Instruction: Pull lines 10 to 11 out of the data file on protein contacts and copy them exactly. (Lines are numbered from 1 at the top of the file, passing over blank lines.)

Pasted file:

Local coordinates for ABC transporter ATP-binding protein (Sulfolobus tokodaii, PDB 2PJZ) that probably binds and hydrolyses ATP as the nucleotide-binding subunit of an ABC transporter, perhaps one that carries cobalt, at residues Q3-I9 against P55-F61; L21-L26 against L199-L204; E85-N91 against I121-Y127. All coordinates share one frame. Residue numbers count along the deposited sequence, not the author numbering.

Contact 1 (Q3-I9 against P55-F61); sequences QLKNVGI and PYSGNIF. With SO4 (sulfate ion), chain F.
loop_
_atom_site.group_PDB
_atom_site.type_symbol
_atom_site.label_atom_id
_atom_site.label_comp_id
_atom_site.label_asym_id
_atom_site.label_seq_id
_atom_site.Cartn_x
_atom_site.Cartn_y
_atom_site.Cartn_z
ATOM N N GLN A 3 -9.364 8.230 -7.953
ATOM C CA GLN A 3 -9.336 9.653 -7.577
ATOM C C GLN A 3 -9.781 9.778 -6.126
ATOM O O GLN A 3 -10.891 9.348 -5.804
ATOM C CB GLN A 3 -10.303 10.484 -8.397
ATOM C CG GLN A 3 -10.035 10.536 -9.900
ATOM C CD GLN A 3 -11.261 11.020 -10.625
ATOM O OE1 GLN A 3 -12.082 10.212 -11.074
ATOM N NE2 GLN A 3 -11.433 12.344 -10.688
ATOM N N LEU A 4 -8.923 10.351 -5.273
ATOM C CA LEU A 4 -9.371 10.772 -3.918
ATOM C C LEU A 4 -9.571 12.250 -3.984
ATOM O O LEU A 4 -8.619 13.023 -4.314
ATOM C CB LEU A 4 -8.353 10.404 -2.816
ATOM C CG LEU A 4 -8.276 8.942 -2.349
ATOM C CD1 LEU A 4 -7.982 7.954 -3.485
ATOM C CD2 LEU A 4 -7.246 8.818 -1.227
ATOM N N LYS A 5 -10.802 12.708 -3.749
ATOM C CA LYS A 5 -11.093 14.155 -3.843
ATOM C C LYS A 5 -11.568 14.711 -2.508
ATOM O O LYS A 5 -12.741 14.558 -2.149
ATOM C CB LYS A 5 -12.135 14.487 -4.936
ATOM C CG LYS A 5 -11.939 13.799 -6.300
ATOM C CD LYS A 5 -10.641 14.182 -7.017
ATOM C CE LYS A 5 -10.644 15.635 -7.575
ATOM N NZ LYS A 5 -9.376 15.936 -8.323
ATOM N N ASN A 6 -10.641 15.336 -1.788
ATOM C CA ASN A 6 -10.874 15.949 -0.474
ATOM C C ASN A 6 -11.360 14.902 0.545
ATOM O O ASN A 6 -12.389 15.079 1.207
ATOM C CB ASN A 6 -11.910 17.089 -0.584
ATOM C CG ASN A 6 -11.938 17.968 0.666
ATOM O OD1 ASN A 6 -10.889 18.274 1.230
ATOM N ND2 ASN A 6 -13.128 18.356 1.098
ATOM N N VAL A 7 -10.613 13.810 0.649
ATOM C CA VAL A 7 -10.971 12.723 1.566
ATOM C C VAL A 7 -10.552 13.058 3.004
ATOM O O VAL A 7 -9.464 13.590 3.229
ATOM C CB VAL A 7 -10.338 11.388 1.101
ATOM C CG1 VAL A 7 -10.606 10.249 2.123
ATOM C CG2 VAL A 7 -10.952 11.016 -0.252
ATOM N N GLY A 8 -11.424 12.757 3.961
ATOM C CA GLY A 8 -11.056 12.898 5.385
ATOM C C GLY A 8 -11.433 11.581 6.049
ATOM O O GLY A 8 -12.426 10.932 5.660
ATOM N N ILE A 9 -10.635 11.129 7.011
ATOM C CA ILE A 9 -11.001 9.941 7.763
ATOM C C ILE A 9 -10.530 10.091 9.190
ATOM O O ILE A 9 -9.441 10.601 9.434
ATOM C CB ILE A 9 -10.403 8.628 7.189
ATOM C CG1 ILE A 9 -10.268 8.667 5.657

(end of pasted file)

_atom_site.Cartn_x
_atom_site.Cartn_y